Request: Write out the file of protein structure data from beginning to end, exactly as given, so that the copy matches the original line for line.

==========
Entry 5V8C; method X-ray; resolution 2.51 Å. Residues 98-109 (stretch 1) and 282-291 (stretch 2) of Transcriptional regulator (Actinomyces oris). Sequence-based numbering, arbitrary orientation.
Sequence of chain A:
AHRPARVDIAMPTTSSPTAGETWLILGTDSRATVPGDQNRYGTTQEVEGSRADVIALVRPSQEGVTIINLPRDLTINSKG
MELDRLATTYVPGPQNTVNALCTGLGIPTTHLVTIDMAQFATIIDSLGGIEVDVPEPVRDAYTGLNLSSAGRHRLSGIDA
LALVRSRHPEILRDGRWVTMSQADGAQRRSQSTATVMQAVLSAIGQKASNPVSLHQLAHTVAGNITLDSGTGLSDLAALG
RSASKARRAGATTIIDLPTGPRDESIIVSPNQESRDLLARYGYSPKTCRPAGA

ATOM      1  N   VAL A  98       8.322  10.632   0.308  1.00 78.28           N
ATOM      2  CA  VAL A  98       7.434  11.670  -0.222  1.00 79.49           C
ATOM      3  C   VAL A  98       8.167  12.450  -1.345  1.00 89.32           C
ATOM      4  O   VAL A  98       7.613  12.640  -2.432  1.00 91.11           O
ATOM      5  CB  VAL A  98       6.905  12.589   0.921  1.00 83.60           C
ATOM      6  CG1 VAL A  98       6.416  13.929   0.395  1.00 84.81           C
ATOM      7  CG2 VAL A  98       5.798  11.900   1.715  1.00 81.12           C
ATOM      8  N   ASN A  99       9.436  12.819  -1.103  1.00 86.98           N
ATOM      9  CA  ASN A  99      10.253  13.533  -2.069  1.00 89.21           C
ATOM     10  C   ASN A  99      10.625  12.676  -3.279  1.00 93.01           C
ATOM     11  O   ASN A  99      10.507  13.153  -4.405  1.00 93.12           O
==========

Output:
Entry 5V8C; method X-ray; resolution 2.51 Å. Residues 98-109 (stretch 1) and 282-291 (stretch 2) of Transcriptional regulator (Actinomyces oris). Sequence-based numbering, arbitrary orientation.
Sequence of chain A:
AHRPARVDIAMPTTSSPTAGETWLILGTDSRATVPGDQNRYGTTQEVEGSRADVIALVRPSQEGVTIINLPRDLTINSKG
MELDRLATTYVPGPQNTVNALCTGLGIPTTHLVTIDMAQFATIIDSLGGIEVDVPEPVRDAYTGLNLSSAGRHRLSGIDA
LALVRSRHPEILRDGRWVTMSQADGAQRRSQSTATVMQAVLSAIGQKASNPVSLHQLAHTVAGNITLDSGTGLSDLAALG
RSASKARRAGATTIIDLPTGPRDESIIVSPNQESRDLLARYGYSPKTCRPAGA

ATOM      1  N   VAL A  98       8.322  10.632   0.308  1.00 78.28           N
ATOM      2  CA  VAL A  98       7.434  11.670  -0.222  1.00 79.49           C
ATOM      3  C   VAL A  98       8.167  12.450  -1.345  1.00 89.32           C
ATOM      4  O   VAL A  98       7.613  12.640  -2.432  1.00 91.11           O
ATOM      5  CB  VAL A  98       6.905  12.589   0.921  1.00 83.60           C
ATOM      6  CG1 VAL A  98       6.416  13.929   0.395  1.00 84.81           C
ATOM      7  CG2 VAL A  98       5.798  11.900   1.715  1.00 81.12           C
ATOM      8  N   ASN A  99       9.436  12.819  -1.103  1.00 86.98           N
ATOM      9  CA  ASN A  99      10.253  13.533  -2.069  1.00 89.21           C
ATOM     10  C   ASN A  99      10.625  12.676  -3.279  1.00 93.01           C
ATOM     11  O   ASN A  99      10.507  13.153  -4.405  1.00 93.12           O